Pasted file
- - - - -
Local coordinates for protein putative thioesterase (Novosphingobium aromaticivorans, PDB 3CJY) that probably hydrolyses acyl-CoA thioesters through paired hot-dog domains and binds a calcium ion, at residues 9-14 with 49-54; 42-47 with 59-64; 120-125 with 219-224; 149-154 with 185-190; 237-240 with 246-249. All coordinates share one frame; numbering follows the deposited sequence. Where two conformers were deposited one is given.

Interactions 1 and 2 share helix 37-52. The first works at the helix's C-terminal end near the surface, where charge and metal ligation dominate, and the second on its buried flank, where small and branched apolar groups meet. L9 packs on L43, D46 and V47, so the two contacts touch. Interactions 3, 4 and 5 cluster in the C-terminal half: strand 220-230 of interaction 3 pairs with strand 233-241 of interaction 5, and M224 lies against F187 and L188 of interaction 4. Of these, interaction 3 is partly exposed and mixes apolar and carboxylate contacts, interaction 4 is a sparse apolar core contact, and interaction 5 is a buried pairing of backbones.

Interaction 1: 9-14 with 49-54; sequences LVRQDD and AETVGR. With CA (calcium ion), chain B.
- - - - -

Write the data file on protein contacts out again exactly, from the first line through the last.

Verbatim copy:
Local coordinates for protein putative thioesterase (Novosphingobium aromaticivorans, PDB 3CJY) that probably hydrolyses acyl-CoA thioesters through paired hot-dog domains and binds a calcium ion, at residues 9-14 with 49-54; 42-47 with 59-64; 120-125 with 219-224; 149-154 with 185-190; 237-240 with 246-249. All coordinates share one frame; numbering follows the deposited sequence. Where two conformers were deposited one is given.

Interactions 1 and 2 share helix 37-52. The first works at the helix's C-terminal end near the surface, where charge and metal ligation dominate, and the second on its buried flank, where small and branched apolar groups meet. L9 packs on L43, D46 and V47, so the two contacts touch. Interactions 3, 4 and 5 cluster in the C-terminal half: strand 220-230 of interaction 3 pairs with strand 233-241 of interaction 5, and M224 lies against F187 and L188 of interaction 4. Of these, interaction 3 is partly exposed and mixes apolar and carboxylate contacts, interaction 4 is a sparse apolar core contact, and interaction 5 is a buried pairing of backbones.

Interaction 1: 9-14 with 49-54; sequences LVRQDD and AETVGR. With CA (calcium ion), chain B.